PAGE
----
Hauser & Wirth brings the work of Günther Förg, one of the most significant post-war German artists, to Tarmak22 in Gstaad.
The presentation focuses on the later years of Günther Förg’s (1952 – 2013) artistic production and draws on the relationship between works spanning from 1997 to 2009. On view are photo- graphs, acrylic paintings, and works on paper, bringing together the various aspects of the artist’s multidisciplinary practice.
Taken in the Swiss alps in the winter of 1997, the photographs in the exhibition depict landscapes covered in snow and were the source of inspiration for Förg’s series ‘mostly landscapes’, created more than a decade later in 2009, and are presented side-by-side for the first time in this exhibition. ‘Mostly Landscapes’ at Tarmak22 coincides with ‘Günther Förg. Appearance’ at Hauser & Wirth Los Angeles, the first solo exhibition of the artist in Los Angeles.
The scope of Förg’s practice extends to works on paper – executed in a variety of materials from charcoal and oil to ink – that take a more illustrative turn. The works ranging from 2007 to 2009 are reminiscent of Förg’s conceptual photographs of forests, making use of motifs and marks that resemble trees and allude to Alpine landscapes. Earthy colours strengthen the connection to nature and establish a dialogue with the scenery surrounding Tarmak22.
In the 1980s, Förg began exploring new mediums to make works. In particular, he employed photography to reveal geometric forms within everyday life. Included in the exhibition are Förg’s large-format photographs of winter landscapes taken in Switzerland in 1997.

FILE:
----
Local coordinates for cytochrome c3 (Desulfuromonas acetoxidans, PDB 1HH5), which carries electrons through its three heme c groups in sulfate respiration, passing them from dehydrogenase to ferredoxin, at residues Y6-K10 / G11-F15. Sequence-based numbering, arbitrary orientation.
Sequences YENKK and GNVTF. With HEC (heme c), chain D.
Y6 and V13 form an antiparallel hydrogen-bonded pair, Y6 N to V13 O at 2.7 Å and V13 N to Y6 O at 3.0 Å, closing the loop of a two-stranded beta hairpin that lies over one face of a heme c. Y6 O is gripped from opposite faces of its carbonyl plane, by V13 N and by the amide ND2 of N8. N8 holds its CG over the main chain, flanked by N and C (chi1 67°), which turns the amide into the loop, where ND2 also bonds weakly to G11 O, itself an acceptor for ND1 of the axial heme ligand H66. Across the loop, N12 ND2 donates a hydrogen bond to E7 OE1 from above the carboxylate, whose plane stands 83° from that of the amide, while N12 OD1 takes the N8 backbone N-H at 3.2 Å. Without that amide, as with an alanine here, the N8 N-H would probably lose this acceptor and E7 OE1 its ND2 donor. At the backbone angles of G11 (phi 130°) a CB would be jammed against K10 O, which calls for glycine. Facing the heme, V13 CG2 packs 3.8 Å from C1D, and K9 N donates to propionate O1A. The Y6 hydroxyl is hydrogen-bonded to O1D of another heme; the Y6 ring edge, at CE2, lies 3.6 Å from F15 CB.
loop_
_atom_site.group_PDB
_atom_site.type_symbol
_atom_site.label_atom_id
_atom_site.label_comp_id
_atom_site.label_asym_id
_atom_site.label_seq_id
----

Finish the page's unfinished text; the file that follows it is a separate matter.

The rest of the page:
Photographed whilst riding in a carriage through a valley in the Swiss Alps, these black and white works look beyond nature and at linear forms in the surroundings, evoking the monochrome palette of his early works and the gestural marks visible in his paintings. Interested in the struc- ture and form of nature, these photographs went on to influence the motifs Förg would later employ in his work.
Günther Förg was born in 1952 in the region of Allgäu, Germany. His career began in the early 1970s as a student at The Academy of Fine Art Munich. During his studies, Förg developed a practice grounded almost exclusively in grey and black monochrome. These early investigations into gray—also called ‘Gitter’ paintings—demonstrate the beginning of a lifelong commitment to conceptualism. As he stated, ‘Grey is nothing: not white, not black. Something in between. Not concerned with the figure. Something free.’ While the artist later incorporated color into his monochrome series, his use of gray represents a neutral foundation from which he conceived his oeuvre.
Günther FörgMostly Landscapes
Günther Förg’s work is held in numerous public collections, including Broad Contemporary Art Museum, Santa Monica CA; Essl Museum, Klosterneuburg, AT; Fotomuseum Winterthur, CH; Kunstmuseum Basel, CH; Museo d ́arte contemporanea Castello di Rivoli, Turin, IT; Museo Nacional Centro de Arte Reina Sofía, Madrid, ES; Museum für Moderne Kunst, Frankfurt am Main, DE; Museum of Modern Art, New York NY; National Gallery of Canada, Ottawa, CA; San Francisco Museum of Modern Art, San Francisco CA; S.M.A.K. the Municipal Museum of Contemporary Art, Ghent, BE; Stedelijk Museum, Amsterdam, NL; Tate, London, UK; and the Walker Art Center, Minneapolis IL; among others. Recent important solo exhibitions include the travelling exhibition ‘A Fragile Beauty’ at the Stedelijk Museum in Amsterdam NL and the Dallas Museum of Art in Dallas TX (2018), and ‘Günther Förg. Works from 1986 – 2007’ at Hauser & Wirth New York (2019) and ‘Günther Förg. surface of bronze‘ at Hauser & Wirth Zurich (2020).
‘Günther Förg. Mostly Landscapes’ is on view now through 16 January 2022 at Hauser & Wirth Tarmak22, Gstaad.